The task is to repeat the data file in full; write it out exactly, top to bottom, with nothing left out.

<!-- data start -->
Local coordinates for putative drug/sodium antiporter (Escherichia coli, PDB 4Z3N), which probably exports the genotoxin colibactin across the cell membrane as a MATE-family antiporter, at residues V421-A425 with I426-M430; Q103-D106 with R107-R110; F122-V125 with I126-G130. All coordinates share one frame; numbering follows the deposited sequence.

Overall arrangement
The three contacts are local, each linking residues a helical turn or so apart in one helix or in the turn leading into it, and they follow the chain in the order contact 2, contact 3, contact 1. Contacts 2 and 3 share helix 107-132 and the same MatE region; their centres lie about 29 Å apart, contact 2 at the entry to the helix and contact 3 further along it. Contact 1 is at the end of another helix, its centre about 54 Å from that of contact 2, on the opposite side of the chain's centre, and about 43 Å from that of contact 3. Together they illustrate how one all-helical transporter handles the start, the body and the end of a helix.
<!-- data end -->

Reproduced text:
Local coordinates for putative drug/sodium antiporter (Escherichia coli, PDB 4Z3N), which probably exports the genotoxin colibactin across the cell membrane as a MATE-family antiporter, at residues V421-A425 with I426-M430; Q103-D106 with R107-R110; F122-V125 with I126-G130. All coordinates share one frame; numbering follows the deposited sequence.

Overall arrangement
The three contacts are local, each linking residues a helical turn or so apart in one helix or in the turn leading into it, and they follow the chain in the order contact 2, contact 3, contact 1. Contacts 2 and 3 share helix 107-132 and the same MatE region; their centres lie about 29 Å apart, contact 2 at the entry to the helix and contact 3 further along it. Contact 1 is at the end of another helix, its centre about 54 Å from that of contact 2, on the opposite side of the chain's centre, and about 43 Å from that of contact 3. Together they illustrate how one all-helical transporter handles the start, the body and the end of a helix.